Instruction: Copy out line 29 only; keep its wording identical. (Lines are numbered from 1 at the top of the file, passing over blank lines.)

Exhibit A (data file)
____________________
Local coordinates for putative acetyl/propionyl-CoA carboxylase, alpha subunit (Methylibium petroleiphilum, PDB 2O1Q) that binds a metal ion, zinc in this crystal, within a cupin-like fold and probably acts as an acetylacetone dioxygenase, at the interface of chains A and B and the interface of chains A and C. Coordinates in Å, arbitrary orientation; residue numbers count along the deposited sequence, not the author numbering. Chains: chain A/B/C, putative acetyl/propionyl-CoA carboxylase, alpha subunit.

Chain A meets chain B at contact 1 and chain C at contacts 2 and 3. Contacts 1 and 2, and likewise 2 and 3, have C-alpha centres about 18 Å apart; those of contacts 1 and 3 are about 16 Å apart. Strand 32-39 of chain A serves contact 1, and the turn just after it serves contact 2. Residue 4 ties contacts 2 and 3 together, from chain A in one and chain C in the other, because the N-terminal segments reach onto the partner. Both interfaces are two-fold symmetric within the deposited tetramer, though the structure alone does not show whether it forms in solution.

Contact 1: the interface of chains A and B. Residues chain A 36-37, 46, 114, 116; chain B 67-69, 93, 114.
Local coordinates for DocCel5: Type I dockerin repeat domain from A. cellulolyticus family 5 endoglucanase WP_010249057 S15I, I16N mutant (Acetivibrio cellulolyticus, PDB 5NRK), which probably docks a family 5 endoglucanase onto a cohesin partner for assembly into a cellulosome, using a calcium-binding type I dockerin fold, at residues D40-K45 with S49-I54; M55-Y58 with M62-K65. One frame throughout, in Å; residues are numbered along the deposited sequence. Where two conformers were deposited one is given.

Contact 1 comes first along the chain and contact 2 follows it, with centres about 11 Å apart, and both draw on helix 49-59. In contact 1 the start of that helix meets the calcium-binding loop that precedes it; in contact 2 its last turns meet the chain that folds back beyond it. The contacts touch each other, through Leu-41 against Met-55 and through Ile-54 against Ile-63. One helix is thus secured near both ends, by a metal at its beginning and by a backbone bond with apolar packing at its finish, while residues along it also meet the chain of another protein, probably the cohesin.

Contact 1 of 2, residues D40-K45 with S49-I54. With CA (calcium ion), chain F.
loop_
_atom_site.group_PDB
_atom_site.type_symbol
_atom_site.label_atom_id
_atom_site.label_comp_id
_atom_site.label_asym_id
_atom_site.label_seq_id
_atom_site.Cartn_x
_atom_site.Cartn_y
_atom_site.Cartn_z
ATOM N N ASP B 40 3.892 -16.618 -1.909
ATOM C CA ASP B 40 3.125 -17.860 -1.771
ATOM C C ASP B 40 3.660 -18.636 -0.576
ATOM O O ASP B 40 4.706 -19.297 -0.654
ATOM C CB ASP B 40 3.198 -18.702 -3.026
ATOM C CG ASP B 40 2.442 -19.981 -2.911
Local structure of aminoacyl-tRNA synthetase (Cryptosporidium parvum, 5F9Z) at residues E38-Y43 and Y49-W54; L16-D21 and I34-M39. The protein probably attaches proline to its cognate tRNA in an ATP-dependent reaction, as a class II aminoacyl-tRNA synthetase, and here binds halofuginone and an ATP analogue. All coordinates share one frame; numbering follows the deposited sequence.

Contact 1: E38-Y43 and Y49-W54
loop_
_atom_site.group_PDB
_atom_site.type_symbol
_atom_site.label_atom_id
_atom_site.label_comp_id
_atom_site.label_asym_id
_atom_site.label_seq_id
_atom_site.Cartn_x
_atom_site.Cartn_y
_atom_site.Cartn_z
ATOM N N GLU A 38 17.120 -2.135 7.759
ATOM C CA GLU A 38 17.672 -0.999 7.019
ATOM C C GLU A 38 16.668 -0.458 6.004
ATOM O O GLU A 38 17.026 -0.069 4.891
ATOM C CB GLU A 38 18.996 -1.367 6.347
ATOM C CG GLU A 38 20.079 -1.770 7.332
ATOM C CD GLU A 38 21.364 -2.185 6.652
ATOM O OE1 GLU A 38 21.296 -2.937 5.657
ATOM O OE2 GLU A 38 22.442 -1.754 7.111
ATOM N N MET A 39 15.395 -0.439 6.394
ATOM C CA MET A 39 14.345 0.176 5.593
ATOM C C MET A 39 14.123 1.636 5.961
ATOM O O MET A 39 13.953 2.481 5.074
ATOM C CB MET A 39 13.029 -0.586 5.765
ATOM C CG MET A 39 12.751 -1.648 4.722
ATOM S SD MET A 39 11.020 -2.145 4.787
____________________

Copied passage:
_atom_site.label_comp_id